Given this I simply find it hard to know what's meant by Aftab's 'This scientific model is decidedly false; the sun is not in orbit around the earth, however things appear to us.' But perhaps he would say 'But in science we always call the simplest model decidedly true and the more complex model decidedly false.' Well, we could say this - though I don't think we always, or even usually, do. (I think we typically just talk of the advantages of simplicity, and leave off talk of truth and falsity for when instead we're talking about representational fit. That, at least, stops us getting into unnecessary muddles.) But, sure, I'm happy if we do decide to use the word 'true' like that: now we all know what we mean, philosophy has done its clarificatory job, and we're back not talking past each other. So now, because of what it does for astronomical science, we'll say that a heliocentric model is there the 'true one'. Or because of what it does for botanical science (you're trying to measure the light shifting over a plant's leaves, and it's rather easier to think of the sun moving overhead rather than of the plant orbiting the sun), we'll say that the geocentric model is there the 'true one'. My concern though is that there was rather a whiff of 'but in fact, or really, or as science reveals to us, it's the earth that orbits the sun and not vice versa' to both Aftab's and Seth's presentations. And, at least on its face, such an 'in fact' appears to rather transcend mere matters of simplicity. Instead it seems to be an 'in fact' which has (...in fact...) rather gone on semantic holiday. An 'in fact' which, like Newton's notions of 'absolute' motion or duration, has attempted to prescind from particular contexts of enquiry, forgetting that it's only ever relative to a context that such notions enjoy a meaning.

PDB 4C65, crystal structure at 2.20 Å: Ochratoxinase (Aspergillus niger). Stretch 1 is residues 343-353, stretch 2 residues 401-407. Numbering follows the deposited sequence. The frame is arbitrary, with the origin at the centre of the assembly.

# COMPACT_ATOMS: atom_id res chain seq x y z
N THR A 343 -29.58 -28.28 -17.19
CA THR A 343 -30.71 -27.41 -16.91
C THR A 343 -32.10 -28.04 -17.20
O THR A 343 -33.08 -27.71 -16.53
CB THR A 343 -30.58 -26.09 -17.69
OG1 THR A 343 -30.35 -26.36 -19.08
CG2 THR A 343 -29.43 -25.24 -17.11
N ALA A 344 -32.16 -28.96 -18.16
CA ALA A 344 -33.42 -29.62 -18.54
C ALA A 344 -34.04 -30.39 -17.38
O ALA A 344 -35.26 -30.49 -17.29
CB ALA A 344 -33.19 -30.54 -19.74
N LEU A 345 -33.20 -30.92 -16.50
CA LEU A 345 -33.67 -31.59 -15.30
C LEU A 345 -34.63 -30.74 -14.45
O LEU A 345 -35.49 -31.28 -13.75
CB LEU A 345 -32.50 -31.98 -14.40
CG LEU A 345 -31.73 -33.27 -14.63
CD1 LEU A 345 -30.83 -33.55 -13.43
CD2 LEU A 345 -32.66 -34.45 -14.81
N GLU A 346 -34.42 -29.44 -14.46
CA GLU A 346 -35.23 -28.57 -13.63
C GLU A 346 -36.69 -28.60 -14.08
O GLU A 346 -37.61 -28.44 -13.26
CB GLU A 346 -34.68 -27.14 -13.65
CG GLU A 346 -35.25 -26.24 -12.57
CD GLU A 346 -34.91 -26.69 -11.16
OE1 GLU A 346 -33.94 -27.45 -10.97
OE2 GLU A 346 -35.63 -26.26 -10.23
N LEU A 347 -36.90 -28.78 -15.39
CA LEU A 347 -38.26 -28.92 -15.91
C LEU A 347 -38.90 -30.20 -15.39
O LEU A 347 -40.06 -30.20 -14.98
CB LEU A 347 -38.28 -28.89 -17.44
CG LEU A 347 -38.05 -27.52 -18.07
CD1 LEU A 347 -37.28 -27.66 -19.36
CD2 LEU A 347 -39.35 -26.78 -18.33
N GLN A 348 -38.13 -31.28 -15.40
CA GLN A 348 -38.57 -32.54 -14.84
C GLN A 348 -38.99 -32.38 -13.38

Well, wait... why does any of this matter - wasn't the real topic the cognitive neuroscience of perception? So, well, yes: this all has to do with how we understand the significance of philosophy - in particular: philosophical reflection on linguistic meaning - for (would-be) scientific enquiry. So let's now turn to this.
language... or science?
After claiming that the geocentric view is 'decidedly false' Aftab goes on to urge that:
We shouldn't be so preoccupied with the language itself that we forget there is an independent scientific question to be asked. In a similar way, questions pertaining to the use of language about perception should not lead us to ignore the scientific questions at hand.